Stokols acknowledges that many utopian cities have failed in the past. But he believes Xi’s “commitment” to Xiongan as a “legacy” could ensure that the city continues to receive support from the central government. And, over time, he adds, it could prove “attractive” as a center for research, innovation and a decent quality of life, especially for young university graduates from secondary towns or cities in China.

For now, it still seems to be quite empty. On a Wednesday, the high-speed train — which takes less than an hour from Beijing and costs $8 a trip — arrives with few passengers: the majority get off at Daxing airport, to the south of the capital, from where it takes about 20 minutes to reach Xiongan. The city station — inaugurated in 2020 — is gigantic, with white, sinuous lines, with the roofs covered by solar panels. Inside, you can barely see a soul — its hallways are deserted. The waiting rooms are without people. But its dimensions and its multiple platforms allow us to sense the imagined scale.

At the exit, there are advertisements for luxury homes: “Work in Xiongan, live in a palace,” one reads. In the surroundings, you can see wastelands and skeletons of buildings. From there, one can take the aforementioned bus with the retirees. For the rest of the journey — which lasts about an hour — no one else boards. “Maybe it’s too early to write [about Xiongan], the change hasn’t been noticed yet,” one of the elders reflects.

The bus leaves next to an avenue that is dotted with red posters hanging from streetlights: “national project” and “millennium plan” are common messages from Xi. The China State Construction Engineering Corporation — one of the largest in the world in its sector — now has its headquarters in this area. Several restaurants have opened on the next block. At the door of one of them, chef Guan Wei, 43, says that he moved here in 2022 with his family from Dongbei, in northwest China. “There are many state-owned enterprises in Xiongan,” Guan says. He calls the city “Little Beijing.” In his opinion, “it has very good prospects for the restaurant business in the future.” At their location, there’s a lunch atmosphere on a weekday. Three employees of an engineering company in Tianjin — a coastal city, located about 60 miles away — are eating. Their city is part of the Beijing-Hebei-Tianjin economic development triangle, in which the new city is framed.

Nearby is the Rongdong district, where identical housing blocks multiply. There are also international hotels, futuristic office buildings and an affluent shopping center, with a food court, cinemas and shops selling luxury brands. This area — located next to a large park — is expected to articulate residential life, although many of the spaces are still under construction… or empty. It’s worth wondering if the economic slowdown in China will also be felt here.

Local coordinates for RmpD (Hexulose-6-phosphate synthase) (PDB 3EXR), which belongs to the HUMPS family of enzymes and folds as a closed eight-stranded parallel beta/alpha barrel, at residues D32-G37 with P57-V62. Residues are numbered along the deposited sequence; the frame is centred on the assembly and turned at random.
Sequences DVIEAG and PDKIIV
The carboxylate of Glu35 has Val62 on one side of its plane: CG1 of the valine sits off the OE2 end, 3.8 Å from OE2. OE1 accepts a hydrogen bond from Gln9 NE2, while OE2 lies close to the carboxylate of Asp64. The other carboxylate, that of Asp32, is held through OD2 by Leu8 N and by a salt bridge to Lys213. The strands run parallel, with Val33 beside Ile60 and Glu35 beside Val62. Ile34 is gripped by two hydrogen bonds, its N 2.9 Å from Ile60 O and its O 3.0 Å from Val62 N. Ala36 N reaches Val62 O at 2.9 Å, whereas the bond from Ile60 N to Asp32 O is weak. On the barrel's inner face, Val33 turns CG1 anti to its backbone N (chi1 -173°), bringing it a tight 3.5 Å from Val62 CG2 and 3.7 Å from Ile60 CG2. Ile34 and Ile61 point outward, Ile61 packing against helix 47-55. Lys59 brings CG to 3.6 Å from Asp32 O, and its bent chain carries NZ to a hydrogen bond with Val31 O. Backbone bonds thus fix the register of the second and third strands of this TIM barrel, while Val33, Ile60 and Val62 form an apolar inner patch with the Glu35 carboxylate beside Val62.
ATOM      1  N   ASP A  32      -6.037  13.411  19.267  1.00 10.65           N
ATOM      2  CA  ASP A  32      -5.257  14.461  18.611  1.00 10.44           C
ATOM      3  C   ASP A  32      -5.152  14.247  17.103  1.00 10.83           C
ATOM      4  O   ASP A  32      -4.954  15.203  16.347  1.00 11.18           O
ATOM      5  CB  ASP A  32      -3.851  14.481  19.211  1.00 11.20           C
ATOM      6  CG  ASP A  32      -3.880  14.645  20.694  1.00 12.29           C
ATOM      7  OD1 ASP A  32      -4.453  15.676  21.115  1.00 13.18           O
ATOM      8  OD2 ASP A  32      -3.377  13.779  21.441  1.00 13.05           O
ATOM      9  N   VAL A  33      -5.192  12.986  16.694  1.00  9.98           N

At the moment, a good part of the inhabitants are relocated residents, construction workers, or people like Hu Yan, 36, who works at an interior design company in charge of several projects. He lives in one of the recently-finished housing blocks during the week, while he returns to his family in the capital every weekend. He believes that, in the future, Xiongan “will be like Beijing.”

“It’s going to be a lot better in a couple of years. There will be schools, universities will come,” says Qiu Ping, 45, a primary school teacher at a local school. She meets her young son and her mother at the Xiongan Museum. They usually come after school: her little one likes to play with an interactive real estate development game that’s located in one of the exhibits. In front of a model of the new city, Qiu says: “This, until three years ago, was agricultural land.” The family — born here — has rural roots. “Now, we’re urban residents,” she emphasizes. The government also expropriated her property and gave her a new home in exchange. She uses the same expression as the retirees: “the good days” have arrived.

In the museum — with a profusion of screens and lighting effects — at one point, you cross a corridor in which a number shines: 2035. By then, according to Beijing’s plan, Xiongan “will have basically become a modern, green city… intelligent and habitable.” By 2050, the authorities expect it to be placed on the map of large world-class cities as a prototype of a “modern socialist city.”

“Each era has its models and symbols,” concludes another panel at the museum, highlighting how Xiongan — “under the personal [planning and approval] of General Secretary Xi Jinping” — will be “an important witness and participant in China’s great rejuvenation.” With this expression, Beijing usually refers to the recovery of its status, which was lost globally after the so-called “century of humiliation” that followed its defeat by the colonial powers. “The drums are sounding,” the panel concludes.